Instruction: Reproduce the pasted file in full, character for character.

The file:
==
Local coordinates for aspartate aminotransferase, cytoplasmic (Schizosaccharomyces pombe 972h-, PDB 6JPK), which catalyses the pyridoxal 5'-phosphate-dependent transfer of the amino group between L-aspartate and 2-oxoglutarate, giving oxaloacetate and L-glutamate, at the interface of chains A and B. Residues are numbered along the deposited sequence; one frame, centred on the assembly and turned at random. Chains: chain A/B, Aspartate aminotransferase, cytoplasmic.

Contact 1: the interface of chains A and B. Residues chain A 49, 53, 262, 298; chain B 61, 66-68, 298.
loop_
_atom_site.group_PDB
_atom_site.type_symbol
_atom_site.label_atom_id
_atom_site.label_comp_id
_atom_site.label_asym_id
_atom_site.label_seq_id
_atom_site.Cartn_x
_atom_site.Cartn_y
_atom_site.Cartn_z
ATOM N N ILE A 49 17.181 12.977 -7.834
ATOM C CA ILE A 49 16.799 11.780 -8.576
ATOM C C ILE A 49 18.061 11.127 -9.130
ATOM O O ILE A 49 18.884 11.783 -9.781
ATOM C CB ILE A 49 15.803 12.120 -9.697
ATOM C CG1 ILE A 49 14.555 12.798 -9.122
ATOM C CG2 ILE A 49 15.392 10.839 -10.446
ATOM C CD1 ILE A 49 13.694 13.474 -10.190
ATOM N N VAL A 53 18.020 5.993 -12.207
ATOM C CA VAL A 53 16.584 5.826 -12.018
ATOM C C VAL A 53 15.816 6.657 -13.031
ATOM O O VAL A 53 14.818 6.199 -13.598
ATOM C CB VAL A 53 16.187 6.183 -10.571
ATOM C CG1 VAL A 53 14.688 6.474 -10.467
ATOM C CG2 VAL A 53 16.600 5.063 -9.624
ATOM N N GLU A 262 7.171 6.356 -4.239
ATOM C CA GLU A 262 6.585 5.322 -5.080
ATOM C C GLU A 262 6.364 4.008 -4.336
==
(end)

Local coordinates for aspartate aminotransferase, cytoplasmic (Schizosaccharomyces pombe 972h-, PDB 6JPK), which catalyses the pyridoxal 5'-phosphate-dependent transfer of the amino group between L-aspartate and 2-oxoglutarate, giving oxaloacetate and L-glutamate, at the interface of chains A and B. Residues are numbered along the deposited sequence; one frame, centred on the assembly and turned at random. Chains: chain A/B, Aspartate aminotransferase, cytoplasmic.

Contact 1: the interface of chains A and B. Residues chain A 49, 53, 262, 298; chain B 61, 66-68, 298.
loop_
_atom_site.group_PDB
_atom_site.type_symbol
_atom_site.label_atom_id
_atom_site.label_comp_id
_atom_site.label_asym_id
_atom_site.label_seq_id
_atom_site.Cartn_x
_atom_site.Cartn_y
_atom_site.Cartn_z
ATOM N N ILE A 49 17.181 12.977 -7.834
ATOM C CA ILE A 49 16.799 11.780 -8.576
ATOM C C ILE A 49 18.061 11.127 -9.130
ATOM O O ILE A 49 18.884 11.783 -9.781
ATOM C CB ILE A 49 15.803 12.120 -9.697
ATOM C CG1 ILE A 49 14.555 12.798 -9.122
ATOM C CG2 ILE A 49 15.392 10.839 -10.446
ATOM C CD1 ILE A 49 13.694 13.474 -10.190
ATOM N N VAL A 53 18.020 5.993 -12.207
ATOM C CA VAL A 53 16.584 5.826 -12.018
ATOM C C VAL A 53 15.816 6.657 -13.031
ATOM O O VAL A 53 14.818 6.199 -13.598
ATOM C CB VAL A 53 16.187 6.183 -10.571
ATOM C CG1 VAL A 53 14.688 6.474 -10.467
ATOM C CG2 VAL A 53 16.600 5.063 -9.624
ATOM N N GLU A 262 7.171 6.356 -4.239
ATOM C CA GLU A 262 6.585 5.322 -5.080
ATOM C C GLU A 262 6.364 4.008 -4.336